The Magnificent Night Sky—How to Protect It – Dr. Wainscoat

The advent and spread of electrical lighting has made it ever harder to find the dark skies valued by professional and amateur astronomers, not to mention lovers of starry skies in general. Dr. Wainscoat tells the story about light pollution and astronomy, with special emphasis on light pollution’s effects on the world’s best astronomical observing site: Mauna Kea on the Big Island of Hawai’i. Dr. Wainscoast is an astronomer as well as an accomplished photographer. This talk was given at the Kahilu Theatre in Waimea-Kamuela, Hawaii, on April 5, 2012.

The W. M. Keck Observatory operates two 10-meter optical/infrared telescopes on the summit of Mauna Kea on the Big Island of Hawaii. The twin telescopes feature a suite of advanced instruments including imagers, multi-object spectrographs, high-resolution spectrographs, integral-field spectroscopy and a world-leading laser guide star adaptive optics system which cancels out much of the interference caused by Earth’s turbulent atmosphere. The Observatory is a private 501(c) 3 non-profit organization and a scientific partnership of the California Institute of Technology, the University of California and NASA.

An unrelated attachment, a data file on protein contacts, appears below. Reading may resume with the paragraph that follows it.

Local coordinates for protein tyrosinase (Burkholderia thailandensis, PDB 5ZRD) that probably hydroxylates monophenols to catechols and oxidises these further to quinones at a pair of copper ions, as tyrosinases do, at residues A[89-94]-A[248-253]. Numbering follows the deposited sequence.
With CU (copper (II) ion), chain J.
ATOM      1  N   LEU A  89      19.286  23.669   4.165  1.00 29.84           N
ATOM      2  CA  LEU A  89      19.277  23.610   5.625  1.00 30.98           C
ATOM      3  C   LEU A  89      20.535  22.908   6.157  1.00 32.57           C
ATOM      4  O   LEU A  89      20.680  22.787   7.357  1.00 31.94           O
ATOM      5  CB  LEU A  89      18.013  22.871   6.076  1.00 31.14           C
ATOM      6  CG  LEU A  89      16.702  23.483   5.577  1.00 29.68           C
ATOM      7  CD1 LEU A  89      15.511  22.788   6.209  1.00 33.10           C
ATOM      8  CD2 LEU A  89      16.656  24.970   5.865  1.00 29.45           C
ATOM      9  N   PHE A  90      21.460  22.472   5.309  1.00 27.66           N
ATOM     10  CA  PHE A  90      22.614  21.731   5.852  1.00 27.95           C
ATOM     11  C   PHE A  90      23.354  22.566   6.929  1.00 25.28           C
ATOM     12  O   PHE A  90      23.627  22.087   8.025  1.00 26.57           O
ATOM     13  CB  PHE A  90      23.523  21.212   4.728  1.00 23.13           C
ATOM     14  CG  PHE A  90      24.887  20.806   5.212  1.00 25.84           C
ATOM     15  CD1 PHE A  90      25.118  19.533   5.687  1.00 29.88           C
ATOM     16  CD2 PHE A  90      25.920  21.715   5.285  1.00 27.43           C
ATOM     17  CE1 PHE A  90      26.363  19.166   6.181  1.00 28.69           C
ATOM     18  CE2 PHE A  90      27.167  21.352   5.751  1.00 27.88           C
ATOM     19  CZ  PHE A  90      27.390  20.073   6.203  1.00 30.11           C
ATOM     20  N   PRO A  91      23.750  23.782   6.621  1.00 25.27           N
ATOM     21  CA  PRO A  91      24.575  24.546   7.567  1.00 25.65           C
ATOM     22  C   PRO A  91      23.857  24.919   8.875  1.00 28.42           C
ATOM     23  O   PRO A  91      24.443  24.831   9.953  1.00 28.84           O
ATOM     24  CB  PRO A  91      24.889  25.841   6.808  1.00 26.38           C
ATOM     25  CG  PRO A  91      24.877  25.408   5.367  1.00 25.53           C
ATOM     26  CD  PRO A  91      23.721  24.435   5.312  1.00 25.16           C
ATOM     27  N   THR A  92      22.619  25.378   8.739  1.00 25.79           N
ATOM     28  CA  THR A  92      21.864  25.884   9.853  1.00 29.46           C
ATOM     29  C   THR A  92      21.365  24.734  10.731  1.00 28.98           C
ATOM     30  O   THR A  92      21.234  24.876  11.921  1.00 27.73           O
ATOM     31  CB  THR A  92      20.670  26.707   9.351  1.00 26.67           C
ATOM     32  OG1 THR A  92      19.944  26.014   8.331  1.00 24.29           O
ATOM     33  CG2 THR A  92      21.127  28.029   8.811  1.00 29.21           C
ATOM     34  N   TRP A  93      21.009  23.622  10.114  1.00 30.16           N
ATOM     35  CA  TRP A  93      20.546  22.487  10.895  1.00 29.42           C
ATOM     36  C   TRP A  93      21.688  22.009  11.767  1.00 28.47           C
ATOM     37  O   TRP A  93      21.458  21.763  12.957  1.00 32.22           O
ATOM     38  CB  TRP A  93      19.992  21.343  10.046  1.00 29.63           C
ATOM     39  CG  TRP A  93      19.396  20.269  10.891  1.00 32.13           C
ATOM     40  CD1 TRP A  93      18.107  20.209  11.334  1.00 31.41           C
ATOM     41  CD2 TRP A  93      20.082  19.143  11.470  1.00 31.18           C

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The sky is ready for OSIRIS-LGS and NIRC2-NGS. Our observers from UCSB/UCLA and UCLA are also ready. Sun set 06:46:00pm rise 05:57:00am
Keck 1 OSIRIS-LGS is scheduled with UH observers. Keck 2 NIRSPEC is scheduled for UCSD/UCD observers. Sun set 06:47:00pm rise 05:57:00am
We are setting up LRIS-ADC on Keck 1 for NASA/KECK observers, DEIMOS on Keck 2 for UCD observers. Sun set 06:48:00pm rise 05:56:00am
Happy Sunday! One of the clever scientists posted this as the description for their observing run here at Keck. pic.twitter.com/3iSlETZTFr